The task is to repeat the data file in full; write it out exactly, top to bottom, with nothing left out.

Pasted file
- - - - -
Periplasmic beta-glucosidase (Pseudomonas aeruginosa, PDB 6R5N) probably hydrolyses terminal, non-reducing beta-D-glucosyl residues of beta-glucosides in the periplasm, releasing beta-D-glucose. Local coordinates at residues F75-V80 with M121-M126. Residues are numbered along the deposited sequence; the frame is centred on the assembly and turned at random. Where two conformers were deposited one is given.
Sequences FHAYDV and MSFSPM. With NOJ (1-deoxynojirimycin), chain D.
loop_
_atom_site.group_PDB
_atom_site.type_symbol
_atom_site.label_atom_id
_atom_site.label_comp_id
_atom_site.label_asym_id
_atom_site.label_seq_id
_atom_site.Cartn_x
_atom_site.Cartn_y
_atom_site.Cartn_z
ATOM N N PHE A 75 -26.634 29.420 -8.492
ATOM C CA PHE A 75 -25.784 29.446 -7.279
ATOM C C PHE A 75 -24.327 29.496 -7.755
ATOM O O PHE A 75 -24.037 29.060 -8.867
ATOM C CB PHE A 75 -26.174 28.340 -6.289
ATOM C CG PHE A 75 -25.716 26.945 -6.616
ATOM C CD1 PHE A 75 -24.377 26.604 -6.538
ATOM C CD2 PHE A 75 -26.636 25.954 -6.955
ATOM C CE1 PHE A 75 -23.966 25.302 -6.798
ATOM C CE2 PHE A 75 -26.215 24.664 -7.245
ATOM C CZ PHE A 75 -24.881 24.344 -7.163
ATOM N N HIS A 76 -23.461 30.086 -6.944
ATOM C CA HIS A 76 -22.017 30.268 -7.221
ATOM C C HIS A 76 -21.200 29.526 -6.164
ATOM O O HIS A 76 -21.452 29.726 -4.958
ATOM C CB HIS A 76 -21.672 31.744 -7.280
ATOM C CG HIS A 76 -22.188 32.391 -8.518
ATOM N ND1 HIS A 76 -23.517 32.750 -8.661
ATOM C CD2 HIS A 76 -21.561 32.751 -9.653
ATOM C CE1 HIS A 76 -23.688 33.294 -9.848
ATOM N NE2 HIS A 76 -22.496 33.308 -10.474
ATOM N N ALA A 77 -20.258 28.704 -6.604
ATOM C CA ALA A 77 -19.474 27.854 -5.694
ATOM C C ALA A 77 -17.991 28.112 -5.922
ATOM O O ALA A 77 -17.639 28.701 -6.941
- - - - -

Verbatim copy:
Periplasmic beta-glucosidase (Pseudomonas aeruginosa, PDB 6R5N) probably hydrolyses terminal, non-reducing beta-D-glucosyl residues of beta-glucosides in the periplasm, releasing beta-D-glucose. Local coordinates at residues F75-V80 with M121-M126. Residues are numbered along the deposited sequence; the frame is centred on the assembly and turned at random. Where two conformers were deposited one is given.
Sequences FHAYDV and MSFSPM. With NOJ (1-deoxynojirimycin), chain D.
loop_
_atom_site.group_PDB
_atom_site.type_symbol
_atom_site.label_atom_id
_atom_site.label_comp_id
_atom_site.label_asym_id
_atom_site.label_seq_id
_atom_site.Cartn_x
_atom_site.Cartn_y
_atom_site.Cartn_z
ATOM N N PHE A 75 -26.634 29.420 -8.492
ATOM C CA PHE A 75 -25.784 29.446 -7.279
ATOM C C PHE A 75 -24.327 29.496 -7.755
ATOM O O PHE A 75 -24.037 29.060 -8.867
ATOM C CB PHE A 75 -26.174 28.340 -6.289
ATOM C CG PHE A 75 -25.716 26.945 -6.616
ATOM C CD1 PHE A 75 -24.377 26.604 -6.538
ATOM C CD2 PHE A 75 -26.636 25.954 -6.955
ATOM C CE1 PHE A 75 -23.966 25.302 -6.798
ATOM C CE2 PHE A 75 -26.215 24.664 -7.245
ATOM C CZ PHE A 75 -24.881 24.344 -7.163
ATOM N N HIS A 76 -23.461 30.086 -6.944
ATOM C CA HIS A 76 -22.017 30.268 -7.221
ATOM C C HIS A 76 -21.200 29.526 -6.164
ATOM O O HIS A 76 -21.452 29.726 -4.958
ATOM C CB HIS A 76 -21.672 31.744 -7.280
ATOM C CG HIS A 76 -22.188 32.391 -8.518
ATOM N ND1 HIS A 76 -23.517 32.750 -8.661
ATOM C CD2 HIS A 76 -21.561 32.751 -9.653
ATOM C CE1 HIS A 76 -23.688 33.294 -9.848
ATOM N NE2 HIS A 76 -22.496 33.308 -10.474
ATOM N N ALA A 77 -20.258 28.704 -6.604
ATOM C CA ALA A 77 -19.474 27.854 -5.694
ATOM C C ALA A 77 -17.991 28.112 -5.922
ATOM O O ALA A 77 -17.639 28.701 -6.941